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Why Your Landing Page Isn't Converting (and what to do about it)

You’ve got your target audience and built out a campaign to attract them. You’re getting clicks! But once on your landing page, your visitors are not converting as expected. What is going wrong? And how can you fix it?

There are some common mistakes and a few best practices and improvements we’ve seen work again and again for better conversion rates from landing pages. And never fear! They aren’t anything you – as a marketer – don’t already know. It’s a matter of putting together the pieces of a targeted campaign from start to finish to build a cohesive experience that results in conversion.  


[no cohesify is not a real word, but yes it should be!]

Whether you are using Google Ads, sending an email or posting on LinkedIn, once a user clicks through, they have expectations of where they will land. Whatever message or promise you start with should continue on your landing page. After all, what’s the point of getting a click if you are sending users to a dead end?


Your landing page doesn’t match your ad copy or email. You told your audience one thing and then sent them to a landing page that doesn’t speak to whatever CTA they just clicked on. The visitor feels confused/annoyed/impatient – they will bounce and move on with their day. 


If you are already getting clicks – congratulations – that’s a huge hurdle already. Now, you must ensure that whatever you promised in your ad (or email or listing) is being delivered. Go back and look at your target audience and messaging. Now carry through on whatever it was you used as your hook – whether that was a free trial or a downloadable asset – providing what you said you would and adding to that gives your users more reason to trust you enough to share their contact information with you.  

Check Your Page Layout

As with any page on your brand’s website, a balanced approach is a requirement; inform, but don’t overwhelm. This is especially true for a landing page which is purpose-built for targeted conversions. For instance, it’s common to see the top navigation stripped out for a cleaner, more streamlined user experience leaving as little as possible to compete with the primary CTA of that page.


When marketers don’t set up their landing pages to suit the purpose of conversions for a targeted audience, users can get lost in too much content, too many off-ramps or well-meaning but competitive secondary CTAs. More often I see too much (and/or disorganized) information on a landing page, not a lack of it. By focusing on the primary message, proof, outcomes and CTA you can keep your visitors focused as well. 


For the sake of an easy layout that can be tweaked, I’ll give a generic example here that you can use as your starting point.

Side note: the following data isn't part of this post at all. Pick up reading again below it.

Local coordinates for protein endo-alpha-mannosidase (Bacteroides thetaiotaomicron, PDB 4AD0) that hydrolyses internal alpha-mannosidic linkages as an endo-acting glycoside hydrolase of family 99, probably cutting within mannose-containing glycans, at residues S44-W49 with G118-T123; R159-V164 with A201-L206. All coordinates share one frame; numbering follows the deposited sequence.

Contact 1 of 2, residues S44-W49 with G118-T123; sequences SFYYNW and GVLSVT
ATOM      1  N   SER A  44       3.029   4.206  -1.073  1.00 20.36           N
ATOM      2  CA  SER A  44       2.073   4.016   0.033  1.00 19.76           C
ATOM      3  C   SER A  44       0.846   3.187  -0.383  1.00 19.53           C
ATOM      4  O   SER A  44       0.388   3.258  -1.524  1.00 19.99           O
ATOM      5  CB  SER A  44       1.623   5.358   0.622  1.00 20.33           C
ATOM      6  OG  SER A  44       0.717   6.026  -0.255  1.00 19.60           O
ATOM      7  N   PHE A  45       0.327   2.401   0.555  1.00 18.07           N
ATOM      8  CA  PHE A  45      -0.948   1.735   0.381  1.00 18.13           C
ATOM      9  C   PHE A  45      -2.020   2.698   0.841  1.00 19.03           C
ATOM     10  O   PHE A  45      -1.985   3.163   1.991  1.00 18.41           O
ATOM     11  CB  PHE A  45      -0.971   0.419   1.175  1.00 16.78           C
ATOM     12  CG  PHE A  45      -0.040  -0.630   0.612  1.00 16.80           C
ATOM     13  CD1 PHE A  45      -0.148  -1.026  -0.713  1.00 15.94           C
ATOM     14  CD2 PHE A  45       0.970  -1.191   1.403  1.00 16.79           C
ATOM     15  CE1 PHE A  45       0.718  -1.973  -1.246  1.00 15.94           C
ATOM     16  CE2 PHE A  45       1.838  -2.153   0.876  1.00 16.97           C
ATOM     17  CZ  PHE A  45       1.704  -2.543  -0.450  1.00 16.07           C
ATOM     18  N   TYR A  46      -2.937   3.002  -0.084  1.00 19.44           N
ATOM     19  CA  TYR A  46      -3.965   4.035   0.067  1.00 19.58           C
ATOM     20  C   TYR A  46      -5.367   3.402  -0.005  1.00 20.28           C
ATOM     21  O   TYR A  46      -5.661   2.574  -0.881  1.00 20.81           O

The top nav as it appears on your website should be stripped out to avoid distraction and “oh, look a squirrel” moments (when what we really want are form fills and conversions). 

The top section can be thought of as a left side and right side with the left side being short, to the point – even containing bullet points – and reiterating the message that users clicked on to get to the page with more added detail. The right side would be a form with your CTA that also matches the ad or email the user clicked on to get to the page. 

Beneath that, add social proof – a single line of client logos, a testimonial or show off your high rankings on a trusted review site. 

If a user is still scrolling, assume they may need some further related detail (be solution-focused here) and end with a CTA button that brings the user back to the form at the top. 

Now you’ve created a singularly-focused page.

Make the Ask

The more specific the audience or persona you are talking to, the more specific your call-to-action should be. On your website you should offer different calls to action to capture users at various points in the sales funnel, from those just starting to research solutions to their problems, to those who need pricing, to those who are ready to try your product. A landing page however should be focused on one ask. 


I have had clients ask why their landing pages are not converting only to find landing pages that either don’t have a CTA or have a buried button down at the bottom of the page. Don’t assume that if they are interested they will find a way to let you know – make converting as seamless and easy as possible for your users.


Putting a form on the page is a best practice and makes sense because this is a landing page connected to a specific campaign. Be clear, concise and direct with your CTA. Whether it’s download now or sign up to start your free trial – make your value prop clear and connect it with your call-to-action. 

Give more than one opportunity – as stated in the layout recommendation, a form and a CTA button that goes back to the form. You don’t need pop-ups or to take users back into your website, or to a general contact page that has different messaging – your goal for the landing page is lead form completions. 

Prepare for Landing (Pages)

Once your landing page is converting, be ready with your next step – whether that is scoring an MQL or putting contacts into a follow-up email automation. 

But let’s not get ahead of ourselves, without leads coming in through your landing page, there are no prospects, no MQLs and no sales. So if your landing pages are underperforming, test, measure and reiterate. Your target audience will let you know once you get it right.

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